After the Turkish Basketball Federation’s decision, Shane Larkin explained why he couldn’t join the recent Olympic Games Pre-Qualifying Tournament in Istanbul. Larkin, 30, shared his perspective on Instagram on Saturday evening.
“I’ve remained silent on the situation involving the national team this summer out of respect for the players who were there working hard and getting ready to compete in the qualifiers, but I feel as though now I must. It is heartbreaking how all of this is being handled and disrespectful to my character as a person based on the TRUTH of what has occurred.
So the truth is: the national team asked me to join the team for camp even though it was already known that my body was in a bad place and it would have been risky for me to play in the qualifying games. I was in the USA working on my body and trying to recover from a season full of injuries and to train for the upcoming season. The national team still asked me to come report to camp and come get an MRI on my knees to get a proper diagnosis. I flew from Miami to Istanbul and the national team doctor told me that I was in bad shape and that if I were to push myself, I would be at risk of severe damage to my knee for the short and long-term. Word for word, I was told ‘if you push yourself and don’t give it time to heal, you will potentially need surgery that will keep you out for months.’ I was informed to stay off my knees and to stop working out anything lower body. I then started treatment with different medications in order to help myself heal and was asked to come back a week later for another MRI. I did exactly what was asked of me and when came back for the second MRI, the bone was healing but still not in a place where I would be safe to go and play in the games.
Injuries are a part of basketball and some are unavoidable. It is unfortunate but there is always the risk. One of my fellow teammates, Dogus Ozdemiroglu suffered a torn ACL and just today, another player who recently signed in Turkey, Raul Neto, suffered a torn patella. I’m not sure what their health situations were going into the tournaments, however both of those guys will now miss large parts of the season and you never want to see those kinds of injuries. I wish both of them the best of luck on their road to recovery and hope to see them on a court soon. I say that because my knee being at 70% currently would put me at a much higher risk than them if I were to put myself out there.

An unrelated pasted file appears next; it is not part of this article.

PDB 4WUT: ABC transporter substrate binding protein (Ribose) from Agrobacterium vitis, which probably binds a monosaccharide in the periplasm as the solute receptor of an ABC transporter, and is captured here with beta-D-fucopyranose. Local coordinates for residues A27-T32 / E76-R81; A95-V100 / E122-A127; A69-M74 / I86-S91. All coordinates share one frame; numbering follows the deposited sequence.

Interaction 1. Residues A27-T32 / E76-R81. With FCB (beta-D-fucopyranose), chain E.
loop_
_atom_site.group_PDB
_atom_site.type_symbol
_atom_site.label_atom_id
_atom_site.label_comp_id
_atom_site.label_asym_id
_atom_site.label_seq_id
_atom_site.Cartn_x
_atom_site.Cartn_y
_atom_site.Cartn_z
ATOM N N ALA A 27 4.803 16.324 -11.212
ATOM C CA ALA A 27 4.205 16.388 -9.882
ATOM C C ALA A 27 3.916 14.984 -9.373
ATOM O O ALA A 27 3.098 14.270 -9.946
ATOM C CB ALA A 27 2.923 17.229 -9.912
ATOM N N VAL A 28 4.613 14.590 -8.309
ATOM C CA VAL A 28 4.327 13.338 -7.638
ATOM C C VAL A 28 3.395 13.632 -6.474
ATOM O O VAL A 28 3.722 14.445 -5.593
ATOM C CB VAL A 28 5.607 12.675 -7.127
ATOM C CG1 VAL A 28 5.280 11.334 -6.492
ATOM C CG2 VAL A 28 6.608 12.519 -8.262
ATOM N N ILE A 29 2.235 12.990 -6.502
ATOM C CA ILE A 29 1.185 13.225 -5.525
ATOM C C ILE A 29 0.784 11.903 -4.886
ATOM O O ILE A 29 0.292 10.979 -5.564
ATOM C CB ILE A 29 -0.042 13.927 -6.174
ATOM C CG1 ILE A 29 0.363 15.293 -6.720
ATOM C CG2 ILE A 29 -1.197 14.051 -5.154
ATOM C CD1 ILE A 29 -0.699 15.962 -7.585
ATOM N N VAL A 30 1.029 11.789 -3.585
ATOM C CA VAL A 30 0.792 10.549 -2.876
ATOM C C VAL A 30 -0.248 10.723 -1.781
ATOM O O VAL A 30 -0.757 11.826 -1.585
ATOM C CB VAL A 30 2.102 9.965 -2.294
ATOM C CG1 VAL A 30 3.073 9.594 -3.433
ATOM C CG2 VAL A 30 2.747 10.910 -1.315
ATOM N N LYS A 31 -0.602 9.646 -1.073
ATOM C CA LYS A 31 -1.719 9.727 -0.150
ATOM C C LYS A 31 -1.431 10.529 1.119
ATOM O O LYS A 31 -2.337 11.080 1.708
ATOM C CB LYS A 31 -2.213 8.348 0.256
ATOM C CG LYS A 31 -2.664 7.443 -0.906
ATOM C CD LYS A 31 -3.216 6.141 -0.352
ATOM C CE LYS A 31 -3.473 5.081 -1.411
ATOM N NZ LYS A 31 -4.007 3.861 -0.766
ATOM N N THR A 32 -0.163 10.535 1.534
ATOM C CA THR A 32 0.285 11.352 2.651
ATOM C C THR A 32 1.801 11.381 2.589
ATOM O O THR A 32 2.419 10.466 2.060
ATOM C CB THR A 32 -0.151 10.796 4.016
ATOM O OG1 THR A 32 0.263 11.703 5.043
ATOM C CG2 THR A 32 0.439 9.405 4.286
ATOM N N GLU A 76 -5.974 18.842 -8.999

Last year, playing for the national team, I suffered two torn ligaments in my hand and was told I could continue to play. I played three more games with that injury and at the end of the last game, I could not move two fingers on my right hand – my shooting hand – and I couldn’t feel the ball as my hand was going numb. Yet I did everything I could – injections, pills, treatment – in order to be out there for the team. I had nothing left to give, me being at 50% with no right hand was only going to hurt the team more, so I decided to go and have surgery. I then missed four months with Efes and we ended up having a terrible season, as we all witnessed.
I am truly sorry to all of the fans that wanted to see me play for the national team this summer and it hurt me that I was not able to be there to help the team.
I have always been grateful for the opportunity to be on the national team. And I had conversations with different people within the federation about the future and how good I think we could be. It is truly heartbreaking to see how I am being thrown under the bus when I’ve done everything asked of me except go and put my health at risk by playing with a knee at 70%. I truly do appreciate everything that this country has meant to my life. I feel like this is a second home to me and I genuinely can’t bring myself to understand how we are even in this situation right now, but I guess that is just how things work. I love Turkey and will always love Turkey. And regardless of how any of this plays out, I’m still going to do my best to give back to the country. At this point, my love for Turkey goes way beyond basketball. No amount of fine or punishment can change that. My heart is here and with the people and I PROMISE you will see that.”